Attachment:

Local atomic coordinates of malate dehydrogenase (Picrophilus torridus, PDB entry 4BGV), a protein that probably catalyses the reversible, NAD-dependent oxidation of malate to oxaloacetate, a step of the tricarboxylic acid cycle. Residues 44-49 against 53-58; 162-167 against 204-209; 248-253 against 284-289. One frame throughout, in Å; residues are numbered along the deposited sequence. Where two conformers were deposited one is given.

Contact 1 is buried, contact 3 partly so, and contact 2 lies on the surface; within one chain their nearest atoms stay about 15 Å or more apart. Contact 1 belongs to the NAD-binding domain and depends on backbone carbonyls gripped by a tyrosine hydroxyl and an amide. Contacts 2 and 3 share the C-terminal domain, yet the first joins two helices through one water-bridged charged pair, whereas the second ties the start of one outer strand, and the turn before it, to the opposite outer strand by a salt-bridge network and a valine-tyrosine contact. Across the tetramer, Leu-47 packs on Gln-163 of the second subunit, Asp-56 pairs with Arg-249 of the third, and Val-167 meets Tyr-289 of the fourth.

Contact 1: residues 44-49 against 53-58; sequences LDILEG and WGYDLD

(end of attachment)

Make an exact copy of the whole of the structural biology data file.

Local atomic coordinates of malate dehydrogenase (Picrophilus torridus, PDB entry 4BGV), a protein that probably catalyses the reversible, NAD-dependent oxidation of malate to oxaloacetate, a step of the tricarboxylic acid cycle. Residues 44-49 against 53-58; 162-167 against 204-209; 248-253 against 284-289. One frame throughout, in Å; residues are numbered along the deposited sequence. Where two conformers were deposited one is given.

Contact 1 is buried, contact 3 partly so, and contact 2 lies on the surface; within one chain their nearest atoms stay about 15 Å or more apart. Contact 1 belongs to the NAD-binding domain and depends on backbone carbonyls gripped by a tyrosine hydroxyl and an amide. Contacts 2 and 3 share the C-terminal domain, yet the first joins two helices through one water-bridged charged pair, whereas the second ties the start of one outer strand, and the turn before it, to the opposite outer strand by a salt-bridge network and a valine-tyrosine contact. Across the tetramer, Leu-47 packs on Gln-163 of the second subunit, Asp-56 pairs with Arg-249 of the third, and Val-167 meets Tyr-289 of the fourth.

Contact 1: residues 44-49 against 53-58; sequences LDILEG and WGYDLD